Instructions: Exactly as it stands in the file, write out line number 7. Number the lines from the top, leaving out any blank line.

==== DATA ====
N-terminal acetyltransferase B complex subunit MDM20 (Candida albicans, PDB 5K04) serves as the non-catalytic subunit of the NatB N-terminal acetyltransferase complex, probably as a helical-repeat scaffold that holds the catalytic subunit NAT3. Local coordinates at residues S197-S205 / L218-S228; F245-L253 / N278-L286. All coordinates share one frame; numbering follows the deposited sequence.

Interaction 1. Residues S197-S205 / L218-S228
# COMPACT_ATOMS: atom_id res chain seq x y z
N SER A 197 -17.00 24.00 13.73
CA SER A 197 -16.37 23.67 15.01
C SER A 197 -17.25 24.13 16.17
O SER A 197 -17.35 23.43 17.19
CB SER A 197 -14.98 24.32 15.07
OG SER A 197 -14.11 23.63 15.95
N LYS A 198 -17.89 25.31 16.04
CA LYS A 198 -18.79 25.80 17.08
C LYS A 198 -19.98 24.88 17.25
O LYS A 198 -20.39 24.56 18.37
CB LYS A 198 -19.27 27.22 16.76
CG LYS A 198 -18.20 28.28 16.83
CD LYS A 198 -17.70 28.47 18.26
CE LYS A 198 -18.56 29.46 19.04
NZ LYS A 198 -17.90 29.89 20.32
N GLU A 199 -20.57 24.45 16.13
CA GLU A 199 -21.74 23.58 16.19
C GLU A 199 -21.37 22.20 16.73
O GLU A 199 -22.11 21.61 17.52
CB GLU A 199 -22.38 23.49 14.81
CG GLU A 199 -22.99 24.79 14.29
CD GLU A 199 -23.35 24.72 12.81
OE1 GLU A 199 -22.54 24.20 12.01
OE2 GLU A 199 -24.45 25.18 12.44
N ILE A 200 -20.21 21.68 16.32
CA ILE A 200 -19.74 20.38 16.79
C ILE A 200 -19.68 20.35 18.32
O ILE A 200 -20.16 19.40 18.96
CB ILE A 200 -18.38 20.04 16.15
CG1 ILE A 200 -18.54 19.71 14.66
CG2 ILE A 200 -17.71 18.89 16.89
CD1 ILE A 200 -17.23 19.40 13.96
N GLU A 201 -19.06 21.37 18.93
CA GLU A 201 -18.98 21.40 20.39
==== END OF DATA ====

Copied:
O SER A 197 -17.35 23.43 17.19